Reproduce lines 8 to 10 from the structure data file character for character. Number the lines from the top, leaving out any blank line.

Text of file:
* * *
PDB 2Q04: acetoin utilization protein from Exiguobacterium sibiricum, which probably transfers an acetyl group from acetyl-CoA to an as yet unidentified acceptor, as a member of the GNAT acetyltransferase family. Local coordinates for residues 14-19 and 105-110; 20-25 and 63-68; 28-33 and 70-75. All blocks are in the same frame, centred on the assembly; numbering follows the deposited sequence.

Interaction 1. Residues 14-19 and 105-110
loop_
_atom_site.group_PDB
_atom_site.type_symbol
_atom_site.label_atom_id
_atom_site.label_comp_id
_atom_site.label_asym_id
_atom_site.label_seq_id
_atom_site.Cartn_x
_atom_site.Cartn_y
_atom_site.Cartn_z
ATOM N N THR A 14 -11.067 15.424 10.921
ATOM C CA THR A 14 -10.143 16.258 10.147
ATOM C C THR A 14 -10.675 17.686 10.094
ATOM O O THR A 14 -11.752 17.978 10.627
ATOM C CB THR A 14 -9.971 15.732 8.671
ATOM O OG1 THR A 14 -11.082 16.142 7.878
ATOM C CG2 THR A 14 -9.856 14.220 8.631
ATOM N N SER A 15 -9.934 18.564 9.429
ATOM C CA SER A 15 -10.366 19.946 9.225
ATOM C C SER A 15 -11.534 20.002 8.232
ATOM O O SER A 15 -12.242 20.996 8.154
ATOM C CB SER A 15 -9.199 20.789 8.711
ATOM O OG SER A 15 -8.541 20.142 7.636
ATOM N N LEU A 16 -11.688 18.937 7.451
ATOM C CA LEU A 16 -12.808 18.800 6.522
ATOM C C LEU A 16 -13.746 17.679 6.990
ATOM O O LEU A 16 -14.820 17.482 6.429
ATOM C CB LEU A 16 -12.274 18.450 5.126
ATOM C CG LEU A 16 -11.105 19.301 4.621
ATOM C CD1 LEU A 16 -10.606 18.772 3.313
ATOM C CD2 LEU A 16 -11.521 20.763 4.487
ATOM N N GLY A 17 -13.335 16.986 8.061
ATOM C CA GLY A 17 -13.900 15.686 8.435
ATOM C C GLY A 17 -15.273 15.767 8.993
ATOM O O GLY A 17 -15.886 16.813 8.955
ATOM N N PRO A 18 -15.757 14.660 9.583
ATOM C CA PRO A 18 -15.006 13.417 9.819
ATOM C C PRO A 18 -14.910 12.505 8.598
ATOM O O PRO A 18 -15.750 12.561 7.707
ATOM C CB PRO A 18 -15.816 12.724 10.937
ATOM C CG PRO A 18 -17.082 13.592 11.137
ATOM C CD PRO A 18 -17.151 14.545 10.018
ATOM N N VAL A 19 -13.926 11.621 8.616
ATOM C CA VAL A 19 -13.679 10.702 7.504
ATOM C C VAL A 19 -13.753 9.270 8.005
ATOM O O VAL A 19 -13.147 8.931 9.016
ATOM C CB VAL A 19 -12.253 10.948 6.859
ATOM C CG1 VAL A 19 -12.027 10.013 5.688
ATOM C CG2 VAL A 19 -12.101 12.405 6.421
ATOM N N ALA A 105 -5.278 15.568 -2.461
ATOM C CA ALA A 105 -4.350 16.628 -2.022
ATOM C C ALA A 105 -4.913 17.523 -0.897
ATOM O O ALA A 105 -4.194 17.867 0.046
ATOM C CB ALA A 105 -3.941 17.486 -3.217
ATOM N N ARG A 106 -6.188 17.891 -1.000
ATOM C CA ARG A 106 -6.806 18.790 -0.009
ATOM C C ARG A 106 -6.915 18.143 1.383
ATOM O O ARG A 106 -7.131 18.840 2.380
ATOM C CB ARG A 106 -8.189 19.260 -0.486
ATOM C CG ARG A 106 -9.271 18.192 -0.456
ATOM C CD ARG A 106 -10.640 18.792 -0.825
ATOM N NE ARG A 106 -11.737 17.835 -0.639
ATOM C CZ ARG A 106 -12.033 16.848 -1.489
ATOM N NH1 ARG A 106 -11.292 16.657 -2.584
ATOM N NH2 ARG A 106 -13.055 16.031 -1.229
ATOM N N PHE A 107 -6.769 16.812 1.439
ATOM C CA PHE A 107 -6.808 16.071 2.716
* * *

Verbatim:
_atom_site.label_asym_id
_atom_site.label_seq_id
_atom_site.Cartn_x